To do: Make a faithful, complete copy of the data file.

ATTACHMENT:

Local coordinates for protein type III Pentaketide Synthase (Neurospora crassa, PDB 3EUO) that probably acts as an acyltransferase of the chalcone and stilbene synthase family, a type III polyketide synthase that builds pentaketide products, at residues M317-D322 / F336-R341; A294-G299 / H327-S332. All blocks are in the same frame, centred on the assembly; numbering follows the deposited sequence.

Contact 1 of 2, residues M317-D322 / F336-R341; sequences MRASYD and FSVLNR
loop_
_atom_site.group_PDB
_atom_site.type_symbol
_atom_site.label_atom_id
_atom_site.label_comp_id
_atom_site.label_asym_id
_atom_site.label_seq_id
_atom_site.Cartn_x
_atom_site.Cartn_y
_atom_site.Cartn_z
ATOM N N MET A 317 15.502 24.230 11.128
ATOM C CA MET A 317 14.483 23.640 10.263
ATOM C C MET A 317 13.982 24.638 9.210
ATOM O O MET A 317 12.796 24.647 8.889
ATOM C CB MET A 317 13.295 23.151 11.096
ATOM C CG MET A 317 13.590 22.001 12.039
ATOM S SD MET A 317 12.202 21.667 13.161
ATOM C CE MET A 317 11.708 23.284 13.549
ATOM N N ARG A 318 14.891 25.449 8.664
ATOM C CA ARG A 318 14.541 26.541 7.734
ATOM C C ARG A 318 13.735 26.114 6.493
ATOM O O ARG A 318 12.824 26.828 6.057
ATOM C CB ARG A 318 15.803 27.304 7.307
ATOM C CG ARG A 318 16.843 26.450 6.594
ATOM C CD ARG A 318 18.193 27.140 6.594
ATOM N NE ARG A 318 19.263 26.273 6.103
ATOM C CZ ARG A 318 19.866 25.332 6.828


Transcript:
Local coordinates for protein type III Pentaketide Synthase (Neurospora crassa, PDB 3EUO) that probably acts as an acyltransferase of the chalcone and stilbene synthase family, a type III polyketide synthase that builds pentaketide products, at residues M317-D322 / F336-R341; A294-G299 / H327-S332. All blocks are in the same frame, centred on the assembly; numbering follows the deposited sequence.

Contact 1 of 2, residues M317-D322 / F336-R341; sequences MRASYD and FSVLNR
loop_
_atom_site.group_PDB
_atom_site.type_symbol
_atom_site.label_atom_id
_atom_site.label_comp_id
_atom_site.label_asym_id
_atom_site.label_seq_id
_atom_site.Cartn_x
_atom_site.Cartn_y
_atom_site.Cartn_z
ATOM N N MET A 317 15.502 24.230 11.128
ATOM C CA MET A 317 14.483 23.640 10.263
ATOM C C MET A 317 13.982 24.638 9.210
ATOM O O MET A 317 12.796 24.647 8.889
ATOM C CB MET A 317 13.295 23.151 11.096
ATOM C CG MET A 317 13.590 22.001 12.039
ATOM S SD MET A 317 12.202 21.667 13.161
ATOM C CE MET A 317 11.708 23.284 13.549
ATOM N N ARG A 318 14.891 25.449 8.664
ATOM C CA ARG A 318 14.541 26.541 7.734
ATOM C C ARG A 318 13.735 26.114 6.493
ATOM O O ARG A 318 12.824 26.828 6.057
ATOM C CB ARG A 318 15.803 27.304 7.307
ATOM C CG ARG A 318 16.843 26.450 6.594
ATOM C CD ARG A 318 18.193 27.140 6.594
ATOM N NE ARG A 318 19.263 26.273 6.103
ATOM C CZ ARG A 318 19.866 25.332 6.828